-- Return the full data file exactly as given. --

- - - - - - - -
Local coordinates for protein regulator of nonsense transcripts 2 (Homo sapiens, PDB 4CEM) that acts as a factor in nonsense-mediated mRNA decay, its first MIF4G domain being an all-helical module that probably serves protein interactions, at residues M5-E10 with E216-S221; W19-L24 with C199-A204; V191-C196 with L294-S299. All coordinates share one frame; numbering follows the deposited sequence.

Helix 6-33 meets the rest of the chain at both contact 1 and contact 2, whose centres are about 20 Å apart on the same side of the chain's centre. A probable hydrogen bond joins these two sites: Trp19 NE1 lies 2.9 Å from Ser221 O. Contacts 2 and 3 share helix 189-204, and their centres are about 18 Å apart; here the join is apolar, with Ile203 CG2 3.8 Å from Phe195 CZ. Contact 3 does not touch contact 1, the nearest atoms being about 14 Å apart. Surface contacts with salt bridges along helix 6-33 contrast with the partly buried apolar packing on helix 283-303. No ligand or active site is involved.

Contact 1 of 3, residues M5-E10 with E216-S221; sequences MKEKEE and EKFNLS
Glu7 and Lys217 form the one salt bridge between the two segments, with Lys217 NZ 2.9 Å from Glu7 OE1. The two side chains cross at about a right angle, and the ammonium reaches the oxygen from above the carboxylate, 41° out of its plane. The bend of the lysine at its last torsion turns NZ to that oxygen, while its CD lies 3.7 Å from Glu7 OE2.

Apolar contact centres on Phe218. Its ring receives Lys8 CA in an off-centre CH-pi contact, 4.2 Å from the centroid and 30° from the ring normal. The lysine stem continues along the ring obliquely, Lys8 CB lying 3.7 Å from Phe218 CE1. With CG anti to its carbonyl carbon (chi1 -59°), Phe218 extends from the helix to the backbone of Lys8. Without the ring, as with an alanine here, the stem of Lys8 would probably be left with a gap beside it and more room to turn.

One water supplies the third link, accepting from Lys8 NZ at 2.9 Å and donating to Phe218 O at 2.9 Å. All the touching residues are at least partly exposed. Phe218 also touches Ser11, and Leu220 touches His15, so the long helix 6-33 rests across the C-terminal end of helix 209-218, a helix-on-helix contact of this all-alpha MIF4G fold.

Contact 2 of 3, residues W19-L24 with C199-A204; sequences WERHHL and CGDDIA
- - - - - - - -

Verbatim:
Local coordinates for protein regulator of nonsense transcripts 2 (Homo sapiens, PDB 4CEM) that acts as a factor in nonsense-mediated mRNA decay, its first MIF4G domain being an all-helical module that probably serves protein interactions, at residues M5-E10 with E216-S221; W19-L24 with C199-A204; V191-C196 with L294-S299. All coordinates share one frame; numbering follows the deposited sequence.

Helix 6-33 meets the rest of the chain at both contact 1 and contact 2, whose centres are about 20 Å apart on the same side of the chain's centre. A probable hydrogen bond joins these two sites: Trp19 NE1 lies 2.9 Å from Ser221 O. Contacts 2 and 3 share helix 189-204, and their centres are about 18 Å apart; here the join is apolar, with Ile203 CG2 3.8 Å from Phe195 CZ. Contact 3 does not touch contact 1, the nearest atoms being about 14 Å apart. Surface contacts with salt bridges along helix 6-33 contrast with the partly buried apolar packing on helix 283-303. No ligand or active site is involved.

Contact 1 of 3, residues M5-E10 with E216-S221; sequences MKEKEE and EKFNLS
Glu7 and Lys217 form the one salt bridge between the two segments, with Lys217 NZ 2.9 Å from Glu7 OE1. The two side chains cross at about a right angle, and the ammonium reaches the oxygen from above the carboxylate, 41° out of its plane. The bend of the lysine at its last torsion turns NZ to that oxygen, while its CD lies 3.7 Å from Glu7 OE2.

Apolar contact centres on Phe218. Its ring receives Lys8 CA in an off-centre CH-pi contact, 4.2 Å from the centroid and 30° from the ring normal. The lysine stem continues along the ring obliquely, Lys8 CB lying 3.7 Å from Phe218 CE1. With CG anti to its carbonyl carbon (chi1 -59°), Phe218 extends from the helix to the backbone of Lys8. Without the ring, as with an alanine here, the stem of Lys8 would probably be left with a gap beside it and more room to turn.

One water supplies the third link, accepting from Lys8 NZ at 2.9 Å and donating to Phe218 O at 2.9 Å. All the touching residues are at least partly exposed. Phe218 also touches Ser11, and Leu220 touches His15, so the long helix 6-33 rests across the C-terminal end of helix 209-218, a helix-on-helix contact of this all-alpha MIF4G fold.

Contact 2 of 3, residues W19-L24 with C199-A204; sequences WERHHL and CGDDIA